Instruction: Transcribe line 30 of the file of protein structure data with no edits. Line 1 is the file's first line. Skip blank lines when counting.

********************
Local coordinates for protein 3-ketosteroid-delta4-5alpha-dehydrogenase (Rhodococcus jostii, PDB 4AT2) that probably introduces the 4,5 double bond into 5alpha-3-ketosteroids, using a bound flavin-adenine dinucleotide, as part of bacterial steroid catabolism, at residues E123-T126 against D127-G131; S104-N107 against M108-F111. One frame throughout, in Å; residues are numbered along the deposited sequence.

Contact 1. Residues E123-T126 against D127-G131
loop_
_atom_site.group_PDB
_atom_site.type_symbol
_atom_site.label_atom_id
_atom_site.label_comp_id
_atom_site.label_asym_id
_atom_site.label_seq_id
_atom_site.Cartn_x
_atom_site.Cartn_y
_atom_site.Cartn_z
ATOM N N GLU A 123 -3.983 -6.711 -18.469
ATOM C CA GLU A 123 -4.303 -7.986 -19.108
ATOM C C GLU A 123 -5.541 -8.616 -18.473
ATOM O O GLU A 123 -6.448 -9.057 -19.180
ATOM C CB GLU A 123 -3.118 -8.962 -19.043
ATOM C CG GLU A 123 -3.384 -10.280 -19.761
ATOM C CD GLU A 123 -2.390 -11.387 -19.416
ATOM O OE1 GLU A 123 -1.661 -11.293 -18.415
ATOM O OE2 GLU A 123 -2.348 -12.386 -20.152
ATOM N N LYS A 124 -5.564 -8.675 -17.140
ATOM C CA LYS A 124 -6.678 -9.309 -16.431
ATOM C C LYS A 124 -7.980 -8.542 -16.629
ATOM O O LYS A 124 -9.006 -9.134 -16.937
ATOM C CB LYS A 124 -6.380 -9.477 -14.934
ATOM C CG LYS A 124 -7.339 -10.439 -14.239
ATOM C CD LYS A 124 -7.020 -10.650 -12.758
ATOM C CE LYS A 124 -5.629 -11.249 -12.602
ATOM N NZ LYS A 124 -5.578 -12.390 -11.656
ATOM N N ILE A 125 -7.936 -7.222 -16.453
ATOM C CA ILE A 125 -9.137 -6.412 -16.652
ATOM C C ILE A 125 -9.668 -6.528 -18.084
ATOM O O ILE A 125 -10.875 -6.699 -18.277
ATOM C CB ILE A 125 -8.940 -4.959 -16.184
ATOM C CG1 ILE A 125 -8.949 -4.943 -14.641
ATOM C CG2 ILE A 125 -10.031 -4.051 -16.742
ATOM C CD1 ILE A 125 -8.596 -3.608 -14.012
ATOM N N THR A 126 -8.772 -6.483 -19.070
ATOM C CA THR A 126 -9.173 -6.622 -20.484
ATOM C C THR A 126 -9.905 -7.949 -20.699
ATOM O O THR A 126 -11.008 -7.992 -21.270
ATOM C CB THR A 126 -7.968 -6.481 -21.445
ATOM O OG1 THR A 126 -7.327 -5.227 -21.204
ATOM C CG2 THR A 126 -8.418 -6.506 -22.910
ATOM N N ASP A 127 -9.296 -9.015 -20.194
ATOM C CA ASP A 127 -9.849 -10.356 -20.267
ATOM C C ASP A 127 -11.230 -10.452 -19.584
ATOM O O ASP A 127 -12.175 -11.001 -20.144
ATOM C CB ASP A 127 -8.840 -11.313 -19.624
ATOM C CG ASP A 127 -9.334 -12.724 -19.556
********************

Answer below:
ATOM N NZ LYS A 124 -5.578 -12.390 -11.656